History has shown us that when gamedev sets the course on the works of a fantasy fiction writer – and a famous one – success is practically guaranteed. Such was the case with, among others, Andrzej Sapkowski’s The Witcher and Dmitry Glukhovsky’s „Metro”series. This time, debuting studio Aurum Dust took one step further and involved the creator himself – Sergey Malitsky, mostly known in Russia. The story has been set in the fictional, Medieval-inspired world of Terminum, the mechanics have conjoined those of visual novels and tactical RPGs, and the music has been scored by three experienced composers: Adam Skorupa, Krzysztof Wierzynkiewicz and Michał Cielecki. The result is an over-an-hour-long soundtrack telling a fable of three independent characters trying to find their way in a world devastated by apocalyptic Reapings.
The Medieval-folk soundtrack plays any time we are reading through blocks of text and battle scoundrels. Its power lies in flexibility – not meaning the adjustments the score makes to the player’s actions, but rather (conscious) lack of fully fleshed out themes, although there are many theme-worthy characters and places. Many tracks from the score come back to us like a boomerang, but this music is not one that easily bores the listener. For someone in love with soundtracks, this is a double-edged sword, because such „exchange” (no motifs for increased flexibility) proves to be a difficulty while listening to the music without the game itself.
Many tracks from the score come back to us like a boomerang.
The dissonance between how attractive the music is in the game versus without the gameplay also comes from the structure of some of the tracks. Seemingly short cues stitched together into slow pieces following the player around give the game a certain charm and compliment the idea of a death-centered story (even if the main character dies, the plot goes on) really well. It does not translate well into stand-alone listening, though, which, at times, was very tiresome for me. Neither did help a feeling that a few of the compositions have been nonchalantly glued together, bringing up a longer structure out of 20-second cues, and after that, unnaturally looped to arrive at a total of a couple of minutes.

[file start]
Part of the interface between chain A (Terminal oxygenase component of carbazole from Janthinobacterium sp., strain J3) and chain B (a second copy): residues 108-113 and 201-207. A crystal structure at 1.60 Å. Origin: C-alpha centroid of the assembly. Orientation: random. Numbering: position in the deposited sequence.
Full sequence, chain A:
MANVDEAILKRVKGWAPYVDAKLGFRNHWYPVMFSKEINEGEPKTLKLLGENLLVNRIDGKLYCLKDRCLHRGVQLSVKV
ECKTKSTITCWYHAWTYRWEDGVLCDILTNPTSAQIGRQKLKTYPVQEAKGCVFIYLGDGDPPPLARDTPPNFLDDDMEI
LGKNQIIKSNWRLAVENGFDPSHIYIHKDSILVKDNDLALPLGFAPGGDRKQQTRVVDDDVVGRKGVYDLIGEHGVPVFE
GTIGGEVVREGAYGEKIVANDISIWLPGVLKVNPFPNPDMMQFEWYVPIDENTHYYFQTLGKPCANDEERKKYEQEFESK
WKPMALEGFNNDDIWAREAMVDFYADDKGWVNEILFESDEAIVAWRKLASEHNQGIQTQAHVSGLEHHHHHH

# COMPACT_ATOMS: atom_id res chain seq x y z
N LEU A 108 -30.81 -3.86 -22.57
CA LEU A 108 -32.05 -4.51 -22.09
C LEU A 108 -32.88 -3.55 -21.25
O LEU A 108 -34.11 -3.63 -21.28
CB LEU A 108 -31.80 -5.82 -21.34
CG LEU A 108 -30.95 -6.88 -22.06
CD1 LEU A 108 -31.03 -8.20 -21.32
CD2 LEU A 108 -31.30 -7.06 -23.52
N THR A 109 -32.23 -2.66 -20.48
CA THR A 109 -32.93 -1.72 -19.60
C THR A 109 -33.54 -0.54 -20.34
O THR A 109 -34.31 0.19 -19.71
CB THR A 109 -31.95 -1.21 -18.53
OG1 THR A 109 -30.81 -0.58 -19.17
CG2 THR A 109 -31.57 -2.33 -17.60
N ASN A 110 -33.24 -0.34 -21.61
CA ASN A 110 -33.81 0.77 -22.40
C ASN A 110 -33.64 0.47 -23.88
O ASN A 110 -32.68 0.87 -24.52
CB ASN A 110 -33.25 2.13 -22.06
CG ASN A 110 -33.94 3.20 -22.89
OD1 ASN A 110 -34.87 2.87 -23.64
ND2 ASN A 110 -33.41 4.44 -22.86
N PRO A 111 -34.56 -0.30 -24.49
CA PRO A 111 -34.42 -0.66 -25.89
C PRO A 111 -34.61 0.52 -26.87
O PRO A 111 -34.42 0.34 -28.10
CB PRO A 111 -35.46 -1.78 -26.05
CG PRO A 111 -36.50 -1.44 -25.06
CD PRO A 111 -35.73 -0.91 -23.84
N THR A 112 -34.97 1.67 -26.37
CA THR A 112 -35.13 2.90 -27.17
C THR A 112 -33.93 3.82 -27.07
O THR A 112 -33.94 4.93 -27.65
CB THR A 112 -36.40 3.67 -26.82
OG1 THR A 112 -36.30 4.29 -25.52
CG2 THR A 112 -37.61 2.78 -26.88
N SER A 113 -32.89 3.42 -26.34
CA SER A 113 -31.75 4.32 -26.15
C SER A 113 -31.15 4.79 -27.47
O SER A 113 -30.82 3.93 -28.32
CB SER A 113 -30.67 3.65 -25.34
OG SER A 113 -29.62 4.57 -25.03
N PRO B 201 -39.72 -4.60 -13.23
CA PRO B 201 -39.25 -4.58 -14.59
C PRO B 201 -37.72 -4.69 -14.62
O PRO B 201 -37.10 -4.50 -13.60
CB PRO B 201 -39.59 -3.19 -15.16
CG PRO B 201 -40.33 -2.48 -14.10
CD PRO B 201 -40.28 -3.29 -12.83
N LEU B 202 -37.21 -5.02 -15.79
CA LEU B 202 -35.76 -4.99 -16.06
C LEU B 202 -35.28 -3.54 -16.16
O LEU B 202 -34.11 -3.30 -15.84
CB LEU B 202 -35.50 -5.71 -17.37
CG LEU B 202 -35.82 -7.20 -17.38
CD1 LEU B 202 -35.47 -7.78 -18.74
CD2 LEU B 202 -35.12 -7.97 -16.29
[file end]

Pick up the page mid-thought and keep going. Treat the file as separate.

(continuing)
Just as The Banner Saga is the inspiration for the gameplay of Ash of Gods, the musical equivalent here is The Witcher. The three composers have had quite an impact on Geralt of Rivia’s musical universe, which can definitely be heard throughout the reviewed OST. To write that the score for Aurum Dust’s game is like „The Witcher without the cinematic edge” would very much be an overstep, but the similarity in used instruments and the aggressive vocals is hard to ignore. It’s also hard to resist the feeling that a fictional world so rich deserves music that will add to its uniqueness, and not only take our hand and give a tour of Kaer Morhen.
There isn’t much to focus your ear on.
Ash of Gods: Redemption is a correctly-done soundtrack suited for the game. There isn’t much to pick on about the technical aspect (and definitely nothing bad to say about the performers and vocalists), the tracks work as they should in-game, and, importantly, don’t bore the player. Without the game, the score falls apart like a Jenga tower. There isn’t much to focus your ear on, and the less „structured” (see two paragraphs above) pieces aren’t as charming to engage more of our CPUs than just a core or two. It’s worth it to listen to the masterful performances, it’s nice to get to know the gloomy „death music”, but with time, the pros would probably turn into cons.